With the introduction of A Curriculum for Excellence there is a possibility that there will be no nationally recognised testing regime to take its place for children below S4.  Now I know many people see this as a good thing and at first glance it does seem appealing but I really wonder if such a situation provides sufficient leverage in the system to change the way in which we structure and deliver learning and teaching?

In my post on reverse engineering I pondered on the “trickle down” influence or leverage on the curriculum provided by examination requirements. Secondary teachers in Scotland have been encultured into a system which takes account of the “examinable syllabus”. What is it that makes us so confident that we can make literacy and numeracy the responsibility of all in S1 – S3 simply by appealing to the professionalism of teachers? 

My point here is that I feel we do need to introduce some form of summative assessment of literacy and numeracy at the end of S3.  I would suggest that the internal judgements of teachers are complemented by a external test which when combined with the internal assessment provides an accurate judgement about the a young person’s abilities at that time.  I believe the external assessment would fulfil a number of functions:

  1. Validate the judgement of the teachers
  2. Where there is a discrepancy between the internal and extrnal assessment it provides a means of providing an external baseline with which to provide a comparison.
  3. Provides a purpose and motivation for young people to improve their levels of literacy and numeracy.
  4. Provide a useful benchmark for schools to measure their progress.
  5. Provide a useful and validated measure of a young person’s abilities which can be used by parents and employers.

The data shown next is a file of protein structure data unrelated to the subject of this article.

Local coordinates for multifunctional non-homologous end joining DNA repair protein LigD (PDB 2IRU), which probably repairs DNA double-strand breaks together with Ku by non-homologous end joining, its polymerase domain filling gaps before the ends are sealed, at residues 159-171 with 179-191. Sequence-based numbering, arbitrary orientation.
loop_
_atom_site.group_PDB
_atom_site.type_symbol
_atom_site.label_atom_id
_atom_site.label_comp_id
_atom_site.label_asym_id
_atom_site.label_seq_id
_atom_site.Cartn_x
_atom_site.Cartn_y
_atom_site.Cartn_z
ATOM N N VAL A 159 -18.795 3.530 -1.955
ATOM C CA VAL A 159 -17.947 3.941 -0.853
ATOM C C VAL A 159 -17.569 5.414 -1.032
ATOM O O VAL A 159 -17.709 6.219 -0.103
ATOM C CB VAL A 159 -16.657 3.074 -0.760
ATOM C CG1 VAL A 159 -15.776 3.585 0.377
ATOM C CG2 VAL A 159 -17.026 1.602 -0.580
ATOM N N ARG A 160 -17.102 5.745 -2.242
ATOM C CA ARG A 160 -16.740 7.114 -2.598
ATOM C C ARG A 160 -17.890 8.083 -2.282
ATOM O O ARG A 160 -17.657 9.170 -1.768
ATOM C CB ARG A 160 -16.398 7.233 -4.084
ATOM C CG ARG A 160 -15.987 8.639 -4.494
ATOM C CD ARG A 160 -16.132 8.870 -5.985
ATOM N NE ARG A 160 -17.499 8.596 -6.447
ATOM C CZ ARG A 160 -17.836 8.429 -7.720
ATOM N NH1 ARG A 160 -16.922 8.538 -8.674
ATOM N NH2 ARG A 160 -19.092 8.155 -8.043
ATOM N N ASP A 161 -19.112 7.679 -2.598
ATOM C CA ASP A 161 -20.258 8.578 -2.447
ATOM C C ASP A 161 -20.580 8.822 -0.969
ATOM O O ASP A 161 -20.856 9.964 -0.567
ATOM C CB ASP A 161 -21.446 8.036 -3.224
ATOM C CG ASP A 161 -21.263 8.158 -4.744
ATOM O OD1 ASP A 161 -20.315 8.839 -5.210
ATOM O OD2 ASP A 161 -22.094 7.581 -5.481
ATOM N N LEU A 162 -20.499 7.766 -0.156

6. Appeals to what secondary teachers “know”  – i.e. teaching to the test.

Before you leap up and down at that last sentence I believe that many great teachers do teach to the test but they do so in such a way that benefits their pupils. The challenge facing us would be to create a test for numeracy and literacy which made schools teach these core skills across all areas of the curriculum and sought to test them in these self-same contexts.

We certainly don’t want to see an “Office of Pig Weighing” in Scotland but I think I could confidently predict a positive change in the way in which we teach literacy and numeracy in our secondary schools if we grasped the opportunity to create an imaginative testing system which complemented and validated our internal assessments and for which every teacher in the school was accountable – not just the Maths and English teachers. 

TESS Article 12: Giving Up Control

I was chatting recently with a former colleague about “A Curriculum for Excellence“. He has responsibility for developing learning and teaching at his school and was telling me that they are going to give every pupil comprehensive course support materials for each of their certificated subjects – once the course has been completed. The teachers didn’t want to put it out before they taught the course as they wanted to “remain in control”. For me it was a timely reminder about how much work is still to be done in terms of changing our approach to learning.

In the past week I’ve come across three personal examples of how the delivery of learning is changing – firstly, my brother is taking a work related course at St Andrew’s University – he will be following the entire course on-line; secondly, I’ve just started a on-line course to improve my French; and thirdly, I was speaking to the one of my son’s friends who just got a an “A” in one of his Highers and had to teach himself two of the units, which had not been covered by the teacher, by accessing materials available on the web. If these examples seem anecdotal and hardly scientific then I plead guilty but perhaps it is their very ubiquity which lends them weight in supporting a growing realisation that “we” can no longer remain in control of the learning process.

The common arguments against such a phenomenon are that “children can’t learn by themselves” and “You can’t transfer university type learning to a school environment”. However, to accept such statements is to accept the status quo where the learning process is essentially controlled and governed by the teacher – especially in terms of the content, rate of progress and depth of content.